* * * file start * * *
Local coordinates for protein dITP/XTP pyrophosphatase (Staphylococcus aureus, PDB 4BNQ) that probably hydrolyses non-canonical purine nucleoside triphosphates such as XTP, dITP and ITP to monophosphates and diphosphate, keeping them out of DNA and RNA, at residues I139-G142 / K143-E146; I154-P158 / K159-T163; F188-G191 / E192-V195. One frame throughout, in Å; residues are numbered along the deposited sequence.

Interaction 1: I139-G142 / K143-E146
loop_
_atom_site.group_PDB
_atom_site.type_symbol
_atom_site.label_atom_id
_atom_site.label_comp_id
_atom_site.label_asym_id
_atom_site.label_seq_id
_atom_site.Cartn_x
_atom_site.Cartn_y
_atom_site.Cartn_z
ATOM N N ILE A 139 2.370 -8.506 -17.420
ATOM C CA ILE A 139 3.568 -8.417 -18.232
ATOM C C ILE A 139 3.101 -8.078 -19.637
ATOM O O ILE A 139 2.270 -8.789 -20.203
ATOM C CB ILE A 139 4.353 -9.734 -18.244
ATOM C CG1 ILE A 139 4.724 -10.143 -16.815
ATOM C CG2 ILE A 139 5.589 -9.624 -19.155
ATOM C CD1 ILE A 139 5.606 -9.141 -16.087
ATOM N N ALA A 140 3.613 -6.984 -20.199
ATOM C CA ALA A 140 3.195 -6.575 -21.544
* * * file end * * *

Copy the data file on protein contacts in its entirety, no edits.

Local coordinates for protein dITP/XTP pyrophosphatase (Staphylococcus aureus, PDB 4BNQ) that probably hydrolyses non-canonical purine nucleoside triphosphates such as XTP, dITP and ITP to monophosphates and diphosphate, keeping them out of DNA and RNA, at residues I139-G142 / K143-E146; I154-P158 / K159-T163; F188-G191 / E192-V195. One frame throughout, in Å; residues are numbered along the deposited sequence.

Interaction 1: I139-G142 / K143-E146
loop_
_atom_site.group_PDB
_atom_site.type_symbol
_atom_site.label_atom_id
_atom_site.label_comp_id
_atom_site.label_asym_id
_atom_site.label_seq_id
_atom_site.Cartn_x
_atom_site.Cartn_y
_atom_site.Cartn_z
ATOM N N ILE A 139 2.370 -8.506 -17.420
ATOM C CA ILE A 139 3.568 -8.417 -18.232
ATOM C C ILE A 139 3.101 -8.078 -19.637
ATOM O O ILE A 139 2.270 -8.789 -20.203
ATOM C CB ILE A 139 4.353 -9.734 -18.244
ATOM C CG1 ILE A 139 4.724 -10.143 -16.815
ATOM C CG2 ILE A 139 5.589 -9.624 -19.155
ATOM C CD1 ILE A 139 5.606 -9.141 -16.087
ATOM N N ALA A 140 3.613 -6.984 -20.199
ATOM C CA ALA A 140 3.195 -6.575 -21.544